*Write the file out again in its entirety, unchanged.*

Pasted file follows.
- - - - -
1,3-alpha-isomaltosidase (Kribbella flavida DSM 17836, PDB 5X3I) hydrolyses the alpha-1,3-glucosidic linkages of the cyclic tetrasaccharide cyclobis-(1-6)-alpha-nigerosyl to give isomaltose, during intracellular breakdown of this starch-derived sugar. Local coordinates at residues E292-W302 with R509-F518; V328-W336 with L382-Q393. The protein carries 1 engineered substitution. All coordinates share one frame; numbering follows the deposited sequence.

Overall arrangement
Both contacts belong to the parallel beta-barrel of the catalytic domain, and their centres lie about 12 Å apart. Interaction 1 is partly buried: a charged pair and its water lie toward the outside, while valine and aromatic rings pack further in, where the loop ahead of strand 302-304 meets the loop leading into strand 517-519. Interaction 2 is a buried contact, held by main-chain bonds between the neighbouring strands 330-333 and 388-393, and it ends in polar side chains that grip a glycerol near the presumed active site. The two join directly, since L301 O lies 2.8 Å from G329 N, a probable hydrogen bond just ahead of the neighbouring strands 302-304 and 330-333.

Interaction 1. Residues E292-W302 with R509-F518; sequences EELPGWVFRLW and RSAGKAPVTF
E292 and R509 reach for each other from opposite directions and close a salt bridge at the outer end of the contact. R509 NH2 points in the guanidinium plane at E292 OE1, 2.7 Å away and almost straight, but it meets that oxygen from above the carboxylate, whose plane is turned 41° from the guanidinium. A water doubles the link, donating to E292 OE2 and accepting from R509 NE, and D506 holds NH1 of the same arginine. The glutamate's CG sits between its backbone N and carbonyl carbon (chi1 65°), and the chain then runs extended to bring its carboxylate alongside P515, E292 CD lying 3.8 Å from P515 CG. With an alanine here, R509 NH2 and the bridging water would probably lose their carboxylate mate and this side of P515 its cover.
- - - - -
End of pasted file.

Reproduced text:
1,3-alpha-isomaltosidase (Kribbella flavida DSM 17836, PDB 5X3I) hydrolyses the alpha-1,3-glucosidic linkages of the cyclic tetrasaccharide cyclobis-(1-6)-alpha-nigerosyl to give isomaltose, during intracellular breakdown of this starch-derived sugar. Local coordinates at residues E292-W302 with R509-F518; V328-W336 with L382-Q393. The protein carries 1 engineered substitution. All coordinates share one frame; numbering follows the deposited sequence.

Overall arrangement
Both contacts belong to the parallel beta-barrel of the catalytic domain, and their centres lie about 12 Å apart. Interaction 1 is partly buried: a charged pair and its water lie toward the outside, while valine and aromatic rings pack further in, where the loop ahead of strand 302-304 meets the loop leading into strand 517-519. Interaction 2 is a buried contact, held by main-chain bonds between the neighbouring strands 330-333 and 388-393, and it ends in polar side chains that grip a glycerol near the presumed active site. The two join directly, since L301 O lies 2.8 Å from G329 N, a probable hydrogen bond just ahead of the neighbouring strands 302-304 and 330-333.

Interaction 1. Residues E292-W302 with R509-F518; sequences EELPGWVFRLW and RSAGKAPVTF
E292 and R509 reach for each other from opposite directions and close a salt bridge at the outer end of the contact. R509 NH2 points in the guanidinium plane at E292 OE1, 2.7 Å away and almost straight, but it meets that oxygen from above the carboxylate, whose plane is turned 41° from the guanidinium. A water doubles the link, donating to E292 OE2 and accepting from R509 NE, and D506 holds NH1 of the same arginine. The glutamate's CG sits between its backbone N and carbonyl carbon (chi1 65°), and the chain then runs extended to bring its carboxylate alongside P515, E292 CD lying 3.8 Å from P515 CG. With an alanine here, R509 NH2 and the bridging water would probably lose their carboxylate mate and this side of P515 its cover.